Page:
Expectations for cooling rate and process temperature must be realistic and within the capability of obtainable sensors and system construction. Arbitrary specifications of temperature stability and limits can result in unobtainable results or unnecessary costs. Consider the importance of temperature precision and accuracy in your system (see sidebar, “Understanding the Difference between Accuracy and Precision”). Relax these specifications as far as possible without affecting process results.
Temperature accuracy is important, but how much accuracy is really needed? Unless you are dealing with a phase change, distillation threshold or similar effect that has an inherently precise temperature, it is unlikely that accuracy of one or even several degrees will affect process outcome.
Specifying accuracy better than 0.1 degree could drive the control or system design cost and schedule well beyond acceptable limits. Be realistic about the accuracy and stability that your process must hold at the setpoint.
Temperature Control Selection – Algorithm
The most common methods of temperature control are on-off control (sometimes called “bang-bang”) and proportional with optional integral and derivative (PID). If a process has a low thermal lag time between the source and sink of heat, and if the sensor is closely coupled to this path, then on-off control will always yield the most stable and close-to-setpoint temperature. It will probably also be the lowest cost.
When either or both of these conditions (thermal lag and sensor coupling) are not adequately met, some form of PID control is appropriate. This selection should not be made without careful consideration: It will always result in a higher cost and additional effort to obtain satisfactory adjustment of control parameters.
Proportional control can be adjusted to achieve a smaller overall fluctuation of temperature from the setpoint than on-off control. The average value of the process temperature reached, however, will still be somewhere within the maximum fluctuation obtained with the on-off control. This average value will depend on system parameters and cannot be significantly affected by the control.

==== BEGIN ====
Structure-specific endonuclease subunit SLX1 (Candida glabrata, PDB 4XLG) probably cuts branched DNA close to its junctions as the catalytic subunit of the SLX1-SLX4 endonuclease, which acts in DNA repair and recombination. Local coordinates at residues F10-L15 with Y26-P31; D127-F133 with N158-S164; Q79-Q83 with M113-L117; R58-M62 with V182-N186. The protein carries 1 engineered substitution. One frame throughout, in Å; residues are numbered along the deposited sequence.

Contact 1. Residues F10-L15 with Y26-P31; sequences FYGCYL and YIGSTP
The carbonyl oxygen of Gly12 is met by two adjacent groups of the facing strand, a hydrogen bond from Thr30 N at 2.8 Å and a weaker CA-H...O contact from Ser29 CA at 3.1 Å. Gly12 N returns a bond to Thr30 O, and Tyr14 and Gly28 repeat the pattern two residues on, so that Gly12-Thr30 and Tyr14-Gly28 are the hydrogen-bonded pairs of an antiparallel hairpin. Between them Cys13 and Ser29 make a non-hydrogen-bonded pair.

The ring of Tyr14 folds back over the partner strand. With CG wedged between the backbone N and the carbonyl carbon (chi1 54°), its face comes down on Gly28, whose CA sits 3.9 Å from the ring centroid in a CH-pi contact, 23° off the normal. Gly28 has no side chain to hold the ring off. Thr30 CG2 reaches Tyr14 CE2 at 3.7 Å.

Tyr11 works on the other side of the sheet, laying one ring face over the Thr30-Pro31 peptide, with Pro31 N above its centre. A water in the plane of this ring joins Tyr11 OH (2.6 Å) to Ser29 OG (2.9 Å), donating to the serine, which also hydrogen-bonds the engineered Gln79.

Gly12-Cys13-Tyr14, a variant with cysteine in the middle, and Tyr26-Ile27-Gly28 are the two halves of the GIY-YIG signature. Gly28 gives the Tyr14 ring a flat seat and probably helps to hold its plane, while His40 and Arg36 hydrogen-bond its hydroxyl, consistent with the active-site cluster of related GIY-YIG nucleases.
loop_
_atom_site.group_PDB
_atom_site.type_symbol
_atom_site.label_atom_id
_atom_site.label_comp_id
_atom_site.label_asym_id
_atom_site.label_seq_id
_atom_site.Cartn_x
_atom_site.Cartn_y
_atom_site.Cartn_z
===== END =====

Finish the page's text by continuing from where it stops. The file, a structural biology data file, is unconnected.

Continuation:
Adding integral action (PI) will allow adjustment so the temperature fluctuation is small, and the average temperature value reached will be close to the setpoint. Upon startup or change of setpoint, however, there will be overshoot, which can be reduced (but not made arbitrarily small) by parameter adjustment.
Finally, adding derivative action (PID) will, in most cases, allow adjustment so that temperature fluctuation and average value are arbitrarily close to the setpoint with little or no overshoot. Unfortunately, this will come at the cost of slow rise and fall time on startup or change of setpoint. This cannot be arbitrarily adjusted. With PID, the parameter adjustments to achieve the desired temperature response may be lengthy, tedious and sensitive to system characteristics.
The most common methods of temperature control are on-off (sometimes called “bang-bang”) and proportional with optional integral and derivative (PID). Photos credit: Thermalogic Corp.
Temperature Control Selection – Display and Output
Consider carefully how process temperature and setpoint will be displayed to the user. Even a high quality controller and carefully designed system can appear to be unstable if the temperature readout is presented in 0.001 or even 0.01 degrees. Always specify readout precision in the largest unit that is meaningful to the process. One degree is usually adequate in non-scientific applications.
Control output to actuate active cooling devices will be specified according to the requirements of those devices. Common types include mechanical or solid-state relay contacts and analog voltage or current transmitters. The type of control of actuation usually has little or no effect on the quality of temperature control.
In conclusion, to design or troubleshoot satisfactory control of process cooling applications, start with system design, not control selection:
- Is there adequate cooling for the heat generated?
- Does heat have a low thermal resistance path to leave the process?
- Are system temperature gradients understood and minimized?
- Are precision and accuracy specified appropriately for the practical process requirements?
- Is the type of sensor appropriate for these specifications?
- Is the sensor placed at a location most important to the process?
- Is on-off control satisfactory for the process and user? (Only proceed to P, PI or PID if absolutely necessary.)
- Is the display precision appropriate to process and control stability?
Successful control of the cooling process and selection of a suitable control requires understanding the flow of heat in that process.